“Another consignment?” Donald could not ignore the feeling of uneasiness that had suddenly taken over his body like a fever.

“Yes, make it two hundred.”

“Mixed as usual?”

“Yes, but only children.”

Donald frowned. “Children? Did you just say children?”

“Yes, two hundred children. We want two hundred children to be delivered to us today.”

Donald turned towards the door he just came from. He could hear the muffled screams and the sporadic gunfire outside.

“Colonel Keefe?”

“Yes, I’m still here. Two hundred children will be delivered to you today.”


As the phone went dead, Donald shook his head. He pulled out the cigar he had been chewing on for the past half hour.

Two hundred children!

He shook his head and glanced at the door again. He could imagine what was going on outside. It was obvious that more and more people must have been trying to make it through the barricade. And as they tried to get through, the bullets of his soldiers would cut them down.

They knew their orders. They would not stop shooting until the crowd stepped back and away from the barricade. The soldiers were not to relent until they got full compliance from those behind the barricade.

Donald sighed. He pulled out his phone and dialed a number.

“Colonel,” answered the person on the other side.

“They have placed a new order.”

“How many?”

“Two hundred.”

“Mixed as usual – men and women?”


“Children, Colonel?”

“Yes, children.”

“Two hundred children? Are you sure?”

Donald gritted his teeth. “Yes, I’m sure. That’s what they want. Children, two hundred of them.”

“But, Colonel, children?”

“I know what you’re thinking. Just do it. Do you understand?”

“Yes, Colonel. We understand.”

After the line went dead, he bit his lip and thought for a while, then decided what he was going to do.




Donald got into his SUV and drove off quickly. A few minutes later, he parked outside a building. He got out and hurried towards it, then stopped in front of a door. He looked around discretely, surveying the area for threats of any sort.

He knocked three times. There was no response at first. Then Donald heard a knock on the other side of the door – then another, and then a third knock. He bit his lip, knocked twice and waited. He heard the sound of keys turning in a lock. Finally, the door was opened.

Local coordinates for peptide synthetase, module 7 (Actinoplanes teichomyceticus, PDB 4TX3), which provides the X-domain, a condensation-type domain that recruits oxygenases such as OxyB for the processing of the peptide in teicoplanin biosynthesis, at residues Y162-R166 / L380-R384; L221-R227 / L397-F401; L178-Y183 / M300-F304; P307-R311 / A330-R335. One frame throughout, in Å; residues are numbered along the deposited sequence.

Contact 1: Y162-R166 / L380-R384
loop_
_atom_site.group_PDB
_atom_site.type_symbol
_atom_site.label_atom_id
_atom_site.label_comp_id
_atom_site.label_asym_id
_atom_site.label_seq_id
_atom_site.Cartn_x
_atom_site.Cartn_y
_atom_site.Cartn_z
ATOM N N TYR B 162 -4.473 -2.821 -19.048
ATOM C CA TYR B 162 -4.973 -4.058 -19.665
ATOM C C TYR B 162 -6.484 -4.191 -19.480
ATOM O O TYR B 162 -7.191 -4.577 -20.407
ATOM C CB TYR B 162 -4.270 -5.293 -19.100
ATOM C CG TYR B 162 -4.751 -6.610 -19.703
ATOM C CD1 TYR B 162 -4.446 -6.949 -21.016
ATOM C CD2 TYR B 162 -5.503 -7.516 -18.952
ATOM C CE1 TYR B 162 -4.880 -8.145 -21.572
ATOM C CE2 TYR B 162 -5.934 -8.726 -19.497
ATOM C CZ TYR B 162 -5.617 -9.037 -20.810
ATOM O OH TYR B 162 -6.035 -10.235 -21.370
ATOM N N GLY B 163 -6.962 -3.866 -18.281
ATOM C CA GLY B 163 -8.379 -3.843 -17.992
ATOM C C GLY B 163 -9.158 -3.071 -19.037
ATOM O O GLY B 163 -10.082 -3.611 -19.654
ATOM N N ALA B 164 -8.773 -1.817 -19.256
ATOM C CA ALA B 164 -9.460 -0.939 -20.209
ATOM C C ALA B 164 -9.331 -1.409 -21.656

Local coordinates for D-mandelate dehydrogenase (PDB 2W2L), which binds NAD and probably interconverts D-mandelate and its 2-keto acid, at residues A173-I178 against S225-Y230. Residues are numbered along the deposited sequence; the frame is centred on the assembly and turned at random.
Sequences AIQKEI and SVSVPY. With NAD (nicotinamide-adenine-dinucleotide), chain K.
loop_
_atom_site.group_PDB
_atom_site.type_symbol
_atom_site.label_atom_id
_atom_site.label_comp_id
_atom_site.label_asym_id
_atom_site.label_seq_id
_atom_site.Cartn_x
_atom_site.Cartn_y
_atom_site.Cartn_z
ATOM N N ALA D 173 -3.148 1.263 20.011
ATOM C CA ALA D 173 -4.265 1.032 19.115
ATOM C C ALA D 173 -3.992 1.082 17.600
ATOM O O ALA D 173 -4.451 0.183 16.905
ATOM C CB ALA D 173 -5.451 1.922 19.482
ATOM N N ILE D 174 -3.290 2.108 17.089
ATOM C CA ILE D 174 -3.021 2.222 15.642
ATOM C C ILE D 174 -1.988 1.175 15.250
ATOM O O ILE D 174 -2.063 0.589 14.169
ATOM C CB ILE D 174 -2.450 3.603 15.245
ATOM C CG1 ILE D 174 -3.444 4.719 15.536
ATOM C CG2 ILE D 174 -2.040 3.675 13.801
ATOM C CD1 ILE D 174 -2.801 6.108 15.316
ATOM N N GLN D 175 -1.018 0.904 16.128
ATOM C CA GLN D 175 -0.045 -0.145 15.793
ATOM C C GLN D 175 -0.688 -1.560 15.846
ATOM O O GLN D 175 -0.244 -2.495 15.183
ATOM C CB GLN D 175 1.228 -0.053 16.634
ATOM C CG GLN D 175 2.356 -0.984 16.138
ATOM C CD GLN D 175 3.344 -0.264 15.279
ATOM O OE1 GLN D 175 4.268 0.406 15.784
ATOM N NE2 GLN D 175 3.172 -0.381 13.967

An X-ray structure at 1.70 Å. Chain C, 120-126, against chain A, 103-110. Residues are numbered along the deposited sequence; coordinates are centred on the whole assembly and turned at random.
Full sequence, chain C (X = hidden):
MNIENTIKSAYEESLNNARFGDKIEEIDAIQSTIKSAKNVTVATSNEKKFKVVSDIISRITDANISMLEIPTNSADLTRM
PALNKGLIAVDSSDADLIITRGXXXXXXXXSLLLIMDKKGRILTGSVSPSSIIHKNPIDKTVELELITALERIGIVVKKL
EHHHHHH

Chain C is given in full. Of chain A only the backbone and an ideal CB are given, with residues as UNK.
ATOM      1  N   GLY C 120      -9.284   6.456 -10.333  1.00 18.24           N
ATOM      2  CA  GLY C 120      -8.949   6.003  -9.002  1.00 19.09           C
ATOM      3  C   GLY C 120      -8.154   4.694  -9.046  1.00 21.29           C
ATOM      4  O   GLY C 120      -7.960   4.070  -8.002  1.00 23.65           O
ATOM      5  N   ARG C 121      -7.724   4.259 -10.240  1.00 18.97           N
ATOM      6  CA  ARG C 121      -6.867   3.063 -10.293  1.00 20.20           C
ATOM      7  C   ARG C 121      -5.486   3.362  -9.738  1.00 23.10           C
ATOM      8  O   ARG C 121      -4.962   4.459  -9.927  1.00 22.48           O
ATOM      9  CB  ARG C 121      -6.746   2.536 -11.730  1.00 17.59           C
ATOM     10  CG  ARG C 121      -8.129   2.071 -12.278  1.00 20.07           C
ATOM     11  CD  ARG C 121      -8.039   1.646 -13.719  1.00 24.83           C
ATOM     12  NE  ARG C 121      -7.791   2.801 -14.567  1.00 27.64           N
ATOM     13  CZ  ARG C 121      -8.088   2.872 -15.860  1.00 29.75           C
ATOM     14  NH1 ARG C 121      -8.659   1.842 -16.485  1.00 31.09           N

Donald stepped in and the door shut behind him.

Inside, he could see two men and a woman. They were all dressed in military attire.

“Colonel,” the woman said.

Donald nodded at her. “I think it’s time.”

The woman glanced at the other two soldiers before turning back to him. “You can’t be serious, Colonel! You mean now is the time for us to strike?”

“Yes, now is the time.”

One of the male soldiers stepped forward. “But we aren’t ready, Colonel. There are just four of us.”

The third soldier nodded. “Yes, he’s right. We haven’t recruited enough people yet, Colonel.”

“There’s no time for that. It has to be today. It has to be now.”

“But we’re not ready yet,” the first soldier protested. “We need more people.”

“No, we don’t,” Donald said firmly. “In fact, just one of us would do.”

The first soldier shook her head. “Just one? Are you listening to yourself, Colonel? That would be suicide! Four of us cannot face them, let alone one.”

“One person can handle the job just fine.”

The soldiers exchanged glances. Then the second soldier raised his hand. “Okay. Maybe I can try my luck.”

“When I said one, I didn’t mean that any of you would have to volunteer. I’m going to do it myself.”

All three soldiers shook their heads in unison. It was the woman who spoke. “No, you can’t do it alone, Colonel! We have to get more people.”

Donald turned to her. “And then what? Spend the next few days or weeks trying to convince them? They are moving fast. Did you hear the request they made earlier?”

The third soldier nodded. “Yes. They want two hundred.”

“Not just two hundred. Children. Two hundred children. And do you know what that means?”

The three soldiers exchanged looks with one another but said nothing.

“They’re going to eradicate all that is left of mankind, as if what they make us do right now isn’t enough, they want to go for our children. And we all know that it’s not because they care so much about the youngest of our species.”

The woman slammed a clenched fist against the wall. “Since when did they ever care about mankind? They never did!”

“And they never will.” Donald took his car keys from his pocket and handed it over to the first soldier. “Go and prepare the car.”

Donald pulled out a chair as they left, then sat in silence and waited.